The Sustainability Model for Building New Cities
Urbanisation and sustainability are central themes in current global trends. Projections by Euromonitor International suggest 60% of the world’s population will be living in cities or urban conurbations by 2030.
Simultaneously, the consequential effects of greenhouse gas emissions are beginning to unfold. Some of the world’s largest cities, including Jakarta, Dhaka and Guangzhou, is at risk from rising sea levels.
Challenging the status quo in urban designs opens new opportunities for housing the surging population and contributing to better ecological sustainability. Purpose-built cities are popping up in large numbers across the world, with the trend being powered by emerging market economies.
PM2.5 and PM10 Mean Annual Levels of Pollution 2016
Water’s importance to sustaining life is paramount
According to UN-endorsed projections, by 2030, global fresh-water demand will exceed supply by 40% due to population growth, disruptive human actions and climate change.
Per capita water consumption grew 11.9% over 2000-2018, making water management measures more critical than ever. Just in the spring of 2018, South Africa’s second-largest city, Cape Town, faced a difficult task of water management after an excessively long period of drought. Other leading global cities, including London, Sao Paulo and Beijing, are predicted to face future water scarcity challenges.
Conservation is a leading topic among urban designers who are responding to the needs of sustainable water management in new and existing cities. The ambitious urban development, Manila Bay – City of Pearl, Philippines, will feature a stormwater collection unit that will have the ability to recycle water, utilising it for irrigation, cooling and flushing in the city’s districts.
Similar features have also been implemented in the newly built South Korean city of Songdo, which has rainwater collection systems that trap water and later reuses it for irrigation and sanitation purposes.
Existing cities are also realising the need to implement more sustainable forms of water management. Boston, for example, requires all large buildings to provide an assessment of water use every five years. Santa Barbara, California introduced infrastructure upgrades and public awareness programmes that have allowed it to decrease water usage by 22% over 2013-2015.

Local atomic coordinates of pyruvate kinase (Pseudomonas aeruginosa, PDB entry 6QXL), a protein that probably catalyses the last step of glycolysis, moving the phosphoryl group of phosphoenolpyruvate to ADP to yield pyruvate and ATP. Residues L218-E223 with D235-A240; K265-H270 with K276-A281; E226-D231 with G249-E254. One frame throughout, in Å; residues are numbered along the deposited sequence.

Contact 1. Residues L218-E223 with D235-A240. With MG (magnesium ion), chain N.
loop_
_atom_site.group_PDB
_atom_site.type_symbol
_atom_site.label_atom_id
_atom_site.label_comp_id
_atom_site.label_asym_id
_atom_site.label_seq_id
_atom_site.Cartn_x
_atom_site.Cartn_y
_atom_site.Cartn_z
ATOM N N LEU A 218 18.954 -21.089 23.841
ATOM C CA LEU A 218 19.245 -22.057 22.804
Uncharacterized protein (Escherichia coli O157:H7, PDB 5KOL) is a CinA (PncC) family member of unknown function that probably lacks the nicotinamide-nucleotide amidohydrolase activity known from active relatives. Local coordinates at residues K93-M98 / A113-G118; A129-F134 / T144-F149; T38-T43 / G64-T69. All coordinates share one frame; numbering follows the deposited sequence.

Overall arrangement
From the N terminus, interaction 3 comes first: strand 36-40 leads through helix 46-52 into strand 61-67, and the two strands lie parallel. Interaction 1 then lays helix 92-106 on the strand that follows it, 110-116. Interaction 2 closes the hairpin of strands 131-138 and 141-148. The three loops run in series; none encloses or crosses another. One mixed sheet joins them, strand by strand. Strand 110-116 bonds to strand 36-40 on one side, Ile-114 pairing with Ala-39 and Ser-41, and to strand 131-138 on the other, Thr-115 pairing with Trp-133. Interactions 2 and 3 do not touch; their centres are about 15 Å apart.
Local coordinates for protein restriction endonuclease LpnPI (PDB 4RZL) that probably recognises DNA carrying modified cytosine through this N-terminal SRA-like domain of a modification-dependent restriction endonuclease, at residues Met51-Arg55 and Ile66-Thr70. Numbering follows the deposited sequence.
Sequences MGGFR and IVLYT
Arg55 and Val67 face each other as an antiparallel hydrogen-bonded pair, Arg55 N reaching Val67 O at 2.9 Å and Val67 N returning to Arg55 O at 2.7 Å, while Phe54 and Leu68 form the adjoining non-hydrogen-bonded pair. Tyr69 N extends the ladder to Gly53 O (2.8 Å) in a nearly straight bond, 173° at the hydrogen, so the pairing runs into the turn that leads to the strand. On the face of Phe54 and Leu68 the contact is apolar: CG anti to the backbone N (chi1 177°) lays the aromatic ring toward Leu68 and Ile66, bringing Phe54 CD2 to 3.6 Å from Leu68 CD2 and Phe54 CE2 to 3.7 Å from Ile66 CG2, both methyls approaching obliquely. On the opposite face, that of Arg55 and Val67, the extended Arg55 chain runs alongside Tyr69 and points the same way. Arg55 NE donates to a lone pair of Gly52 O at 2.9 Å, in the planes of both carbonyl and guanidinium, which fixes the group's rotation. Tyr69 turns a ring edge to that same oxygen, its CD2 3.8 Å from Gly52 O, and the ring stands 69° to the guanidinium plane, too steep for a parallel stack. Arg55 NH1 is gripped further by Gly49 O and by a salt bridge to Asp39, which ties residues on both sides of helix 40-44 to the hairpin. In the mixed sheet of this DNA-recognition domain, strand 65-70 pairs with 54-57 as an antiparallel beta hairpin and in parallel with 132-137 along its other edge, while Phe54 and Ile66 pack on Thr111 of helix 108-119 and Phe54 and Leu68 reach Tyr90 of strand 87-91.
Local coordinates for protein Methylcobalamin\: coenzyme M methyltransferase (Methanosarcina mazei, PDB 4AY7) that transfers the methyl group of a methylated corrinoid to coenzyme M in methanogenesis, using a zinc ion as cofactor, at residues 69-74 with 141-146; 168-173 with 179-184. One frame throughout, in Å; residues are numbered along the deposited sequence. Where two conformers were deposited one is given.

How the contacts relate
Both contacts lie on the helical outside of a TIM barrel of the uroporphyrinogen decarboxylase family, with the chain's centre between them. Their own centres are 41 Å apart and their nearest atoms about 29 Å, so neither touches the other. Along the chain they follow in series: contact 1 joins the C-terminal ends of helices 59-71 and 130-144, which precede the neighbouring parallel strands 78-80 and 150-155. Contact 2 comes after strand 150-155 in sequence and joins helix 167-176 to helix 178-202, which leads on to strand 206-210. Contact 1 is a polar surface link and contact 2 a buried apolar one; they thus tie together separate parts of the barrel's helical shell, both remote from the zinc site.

Energy use is a key area of focus to improve sustainability
The pressure to conform to low carbon dependence is intensifying. Renewable fuels such as wind and solar power gaining traction. China, the world’s largest user of energy, saw consumption of solar, wind and other renewables grow ninefold over 2005-2018.
Numerous cities have pledged to reduce their production of greenhouse gas emissions by utilising the latest technologies in green energy. Both Duqm, Oman and Manila Bay – City of Pearl are investing in solar, tidal and wave energy. Even more ambitious plans are being made for Xiong’an New Area, major planned city development in China, which is expected to run on 100% renewable sources.
Across the world, numerous cities, including London, San Francisco and Vancouver, are successfully using green energy to power homes and industry. In the UK, more than 80 towns and cities have made a commitment to using 100% renewable energy by 2050, which further emphasises the commitment local governments are making towards ushering in an era of sustainable cities.
The basic components to building a successful city – access to public amenities, extensive transport infrastructure and provision of numerous cultural offerings, to name a few – remain unchanged. However, sustainable planning principles are progressively becoming vanguards of urbanisation.
Looking ahead, cities will not be limiting themselves to water and energy sustainability. They will be taking steps toward extensive self-sufficiency in food production, waste management and urban mobility. Future cities will not be consigned to acting as engines of pollution and natural resource depletion. Instead, they will be sustainable, equitable and autonomous ecosystems of life, work and leisure. Undeniably, the supply chain and consumer lifestyle disruptions that are set to be borne by these changes will bring large-scale transformations of how we view our future cities and urban consumers.
To learn more, download the report “Brand New Cities: Consumer Markets of the Future“.